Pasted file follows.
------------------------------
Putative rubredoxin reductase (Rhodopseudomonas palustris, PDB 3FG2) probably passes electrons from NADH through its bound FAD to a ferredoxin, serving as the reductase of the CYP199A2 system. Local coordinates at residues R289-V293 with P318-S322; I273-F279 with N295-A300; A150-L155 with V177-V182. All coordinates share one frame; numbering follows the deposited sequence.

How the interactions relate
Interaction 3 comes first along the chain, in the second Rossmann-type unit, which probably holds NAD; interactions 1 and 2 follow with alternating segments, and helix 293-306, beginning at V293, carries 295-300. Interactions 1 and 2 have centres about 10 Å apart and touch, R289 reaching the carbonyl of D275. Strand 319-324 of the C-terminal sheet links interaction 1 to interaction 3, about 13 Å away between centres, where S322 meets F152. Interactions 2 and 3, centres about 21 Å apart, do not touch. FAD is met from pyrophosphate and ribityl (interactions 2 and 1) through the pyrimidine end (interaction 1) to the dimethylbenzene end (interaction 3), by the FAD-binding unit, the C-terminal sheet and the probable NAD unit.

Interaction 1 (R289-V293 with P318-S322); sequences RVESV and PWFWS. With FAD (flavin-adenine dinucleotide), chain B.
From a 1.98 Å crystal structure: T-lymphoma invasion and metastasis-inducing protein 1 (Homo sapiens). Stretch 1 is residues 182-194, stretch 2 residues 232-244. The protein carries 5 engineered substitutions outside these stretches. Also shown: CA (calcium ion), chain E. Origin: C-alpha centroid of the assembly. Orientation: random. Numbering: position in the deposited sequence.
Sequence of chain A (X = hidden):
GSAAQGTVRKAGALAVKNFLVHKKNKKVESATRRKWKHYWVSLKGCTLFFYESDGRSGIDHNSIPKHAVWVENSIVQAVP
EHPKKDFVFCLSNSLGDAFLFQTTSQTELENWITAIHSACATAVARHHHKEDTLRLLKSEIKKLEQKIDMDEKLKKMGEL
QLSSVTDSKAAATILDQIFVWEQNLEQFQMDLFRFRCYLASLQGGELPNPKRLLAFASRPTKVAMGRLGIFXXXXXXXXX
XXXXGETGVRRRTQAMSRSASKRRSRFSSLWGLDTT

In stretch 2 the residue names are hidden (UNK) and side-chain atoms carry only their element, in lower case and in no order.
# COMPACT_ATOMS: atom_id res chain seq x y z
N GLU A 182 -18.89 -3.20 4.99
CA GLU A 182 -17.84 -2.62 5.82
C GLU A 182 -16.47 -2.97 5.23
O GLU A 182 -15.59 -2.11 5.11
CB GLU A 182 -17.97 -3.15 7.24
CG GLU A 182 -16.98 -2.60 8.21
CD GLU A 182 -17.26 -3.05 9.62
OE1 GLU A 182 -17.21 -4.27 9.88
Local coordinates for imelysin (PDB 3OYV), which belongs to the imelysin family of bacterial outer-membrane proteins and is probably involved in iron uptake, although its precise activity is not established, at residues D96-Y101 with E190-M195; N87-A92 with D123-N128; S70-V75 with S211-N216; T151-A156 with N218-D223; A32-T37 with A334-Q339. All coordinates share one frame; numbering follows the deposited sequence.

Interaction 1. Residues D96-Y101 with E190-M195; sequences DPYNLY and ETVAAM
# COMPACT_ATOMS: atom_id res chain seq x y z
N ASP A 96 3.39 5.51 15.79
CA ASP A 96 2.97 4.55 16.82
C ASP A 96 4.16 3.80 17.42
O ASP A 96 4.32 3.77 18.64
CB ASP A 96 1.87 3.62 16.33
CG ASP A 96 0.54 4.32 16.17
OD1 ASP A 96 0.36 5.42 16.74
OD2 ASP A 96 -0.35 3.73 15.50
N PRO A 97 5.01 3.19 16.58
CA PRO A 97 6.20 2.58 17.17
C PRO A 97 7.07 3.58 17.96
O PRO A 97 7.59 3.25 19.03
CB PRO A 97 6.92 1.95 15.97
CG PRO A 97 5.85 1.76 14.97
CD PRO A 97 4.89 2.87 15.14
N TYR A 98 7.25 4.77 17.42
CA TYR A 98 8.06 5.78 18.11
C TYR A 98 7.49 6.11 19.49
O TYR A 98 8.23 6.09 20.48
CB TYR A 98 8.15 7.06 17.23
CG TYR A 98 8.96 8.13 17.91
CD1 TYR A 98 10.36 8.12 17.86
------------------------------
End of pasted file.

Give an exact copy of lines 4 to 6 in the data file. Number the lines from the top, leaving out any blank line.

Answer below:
Interaction 1 (R289-V293 with P318-S322); sequences RVESV and PWFWS. With FAD (flavin-adenine dinucleotide), chain B.
From a 1.98 Å crystal structure: T-lymphoma invasion and metastasis-inducing protein 1 (Homo sapiens). Stretch 1 is residues 182-194, stretch 2 residues 232-244. The protein carries 5 engineered substitutions outside these stretches. Also shown: CA (calcium ion), chain E. Origin: C-alpha centroid of the assembly. Orientation: random. Numbering: position in the deposited sequence.
Sequence of chain A (X = hidden):